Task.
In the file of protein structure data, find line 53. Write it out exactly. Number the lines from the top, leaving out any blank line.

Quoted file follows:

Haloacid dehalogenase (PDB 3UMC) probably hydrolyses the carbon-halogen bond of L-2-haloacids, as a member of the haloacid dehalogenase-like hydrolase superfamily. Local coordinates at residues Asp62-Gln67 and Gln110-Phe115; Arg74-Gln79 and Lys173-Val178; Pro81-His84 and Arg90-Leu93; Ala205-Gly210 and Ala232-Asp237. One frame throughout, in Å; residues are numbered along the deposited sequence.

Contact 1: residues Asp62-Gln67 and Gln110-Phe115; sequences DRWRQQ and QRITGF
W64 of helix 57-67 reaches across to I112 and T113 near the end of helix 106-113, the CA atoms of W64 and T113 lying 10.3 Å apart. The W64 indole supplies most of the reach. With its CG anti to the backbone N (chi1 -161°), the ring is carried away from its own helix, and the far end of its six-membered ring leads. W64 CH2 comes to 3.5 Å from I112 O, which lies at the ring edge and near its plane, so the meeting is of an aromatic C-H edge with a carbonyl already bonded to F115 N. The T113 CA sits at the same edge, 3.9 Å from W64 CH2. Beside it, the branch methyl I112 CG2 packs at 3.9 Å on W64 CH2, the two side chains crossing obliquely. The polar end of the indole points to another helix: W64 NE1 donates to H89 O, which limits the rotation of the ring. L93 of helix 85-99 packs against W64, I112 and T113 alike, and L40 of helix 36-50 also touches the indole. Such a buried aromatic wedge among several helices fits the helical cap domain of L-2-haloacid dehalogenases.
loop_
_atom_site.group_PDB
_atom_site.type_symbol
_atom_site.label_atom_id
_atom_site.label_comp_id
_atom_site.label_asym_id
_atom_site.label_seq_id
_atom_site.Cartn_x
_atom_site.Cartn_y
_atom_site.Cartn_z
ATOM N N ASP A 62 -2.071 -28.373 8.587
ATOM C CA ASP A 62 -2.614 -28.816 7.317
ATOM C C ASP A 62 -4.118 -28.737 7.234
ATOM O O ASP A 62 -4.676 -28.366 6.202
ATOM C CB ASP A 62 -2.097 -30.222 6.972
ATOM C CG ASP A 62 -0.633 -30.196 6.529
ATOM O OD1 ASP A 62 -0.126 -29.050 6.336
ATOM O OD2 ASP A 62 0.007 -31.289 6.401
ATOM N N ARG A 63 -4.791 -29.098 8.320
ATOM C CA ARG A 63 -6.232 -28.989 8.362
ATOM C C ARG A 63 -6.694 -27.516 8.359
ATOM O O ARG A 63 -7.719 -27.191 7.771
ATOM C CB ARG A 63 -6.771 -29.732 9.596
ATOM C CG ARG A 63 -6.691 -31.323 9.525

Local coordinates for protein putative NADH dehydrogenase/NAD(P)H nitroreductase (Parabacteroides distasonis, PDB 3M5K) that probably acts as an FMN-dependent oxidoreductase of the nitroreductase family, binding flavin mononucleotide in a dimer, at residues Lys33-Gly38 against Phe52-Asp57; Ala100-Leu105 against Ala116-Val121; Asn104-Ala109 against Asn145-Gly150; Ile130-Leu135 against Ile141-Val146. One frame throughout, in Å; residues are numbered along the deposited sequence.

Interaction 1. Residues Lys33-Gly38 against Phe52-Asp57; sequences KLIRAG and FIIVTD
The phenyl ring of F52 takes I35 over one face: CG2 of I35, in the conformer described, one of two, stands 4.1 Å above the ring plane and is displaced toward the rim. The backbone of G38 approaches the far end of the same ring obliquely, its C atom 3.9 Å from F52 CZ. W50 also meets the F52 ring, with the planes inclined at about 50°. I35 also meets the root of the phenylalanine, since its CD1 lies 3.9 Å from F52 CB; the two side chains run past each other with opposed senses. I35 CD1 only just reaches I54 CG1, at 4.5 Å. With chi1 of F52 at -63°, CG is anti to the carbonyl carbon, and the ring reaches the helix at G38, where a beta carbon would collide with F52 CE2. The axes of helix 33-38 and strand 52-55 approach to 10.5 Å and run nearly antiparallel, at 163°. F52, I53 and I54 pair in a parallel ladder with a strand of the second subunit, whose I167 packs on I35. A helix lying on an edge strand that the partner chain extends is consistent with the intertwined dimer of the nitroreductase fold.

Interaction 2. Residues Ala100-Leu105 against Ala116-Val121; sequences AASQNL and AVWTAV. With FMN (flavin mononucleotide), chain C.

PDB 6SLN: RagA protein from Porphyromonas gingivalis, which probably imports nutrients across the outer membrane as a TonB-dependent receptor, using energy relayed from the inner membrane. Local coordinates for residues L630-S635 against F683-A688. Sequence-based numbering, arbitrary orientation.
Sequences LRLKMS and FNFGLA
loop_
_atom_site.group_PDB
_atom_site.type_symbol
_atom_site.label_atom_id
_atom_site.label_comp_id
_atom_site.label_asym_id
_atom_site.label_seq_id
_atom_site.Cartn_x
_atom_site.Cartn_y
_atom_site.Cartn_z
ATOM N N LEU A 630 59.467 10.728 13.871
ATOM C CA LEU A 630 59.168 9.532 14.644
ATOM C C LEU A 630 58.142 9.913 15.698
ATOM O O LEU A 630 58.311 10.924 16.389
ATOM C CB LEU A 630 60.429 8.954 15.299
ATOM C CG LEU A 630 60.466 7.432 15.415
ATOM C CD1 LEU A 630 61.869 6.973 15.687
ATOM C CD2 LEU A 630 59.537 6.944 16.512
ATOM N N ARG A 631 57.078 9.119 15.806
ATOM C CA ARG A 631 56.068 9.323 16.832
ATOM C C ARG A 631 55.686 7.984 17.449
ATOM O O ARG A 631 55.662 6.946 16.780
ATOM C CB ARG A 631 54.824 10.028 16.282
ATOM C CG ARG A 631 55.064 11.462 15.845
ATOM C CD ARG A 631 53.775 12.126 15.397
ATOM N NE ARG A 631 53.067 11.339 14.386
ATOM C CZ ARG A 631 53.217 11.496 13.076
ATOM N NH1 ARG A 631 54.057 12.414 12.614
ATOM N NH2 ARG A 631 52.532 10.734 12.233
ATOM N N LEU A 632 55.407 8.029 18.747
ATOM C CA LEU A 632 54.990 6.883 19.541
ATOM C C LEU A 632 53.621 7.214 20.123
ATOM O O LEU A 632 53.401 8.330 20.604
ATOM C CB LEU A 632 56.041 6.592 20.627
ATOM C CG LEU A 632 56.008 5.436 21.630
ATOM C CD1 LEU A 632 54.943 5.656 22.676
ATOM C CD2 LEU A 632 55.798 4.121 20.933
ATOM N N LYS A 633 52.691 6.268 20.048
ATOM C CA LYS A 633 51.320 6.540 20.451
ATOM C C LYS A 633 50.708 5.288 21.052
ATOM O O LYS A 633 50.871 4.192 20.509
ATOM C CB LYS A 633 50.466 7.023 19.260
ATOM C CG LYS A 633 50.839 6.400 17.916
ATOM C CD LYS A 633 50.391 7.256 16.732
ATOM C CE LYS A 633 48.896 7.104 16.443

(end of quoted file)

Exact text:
ATOM C CA ARG A 631 56.068 9.323 16.832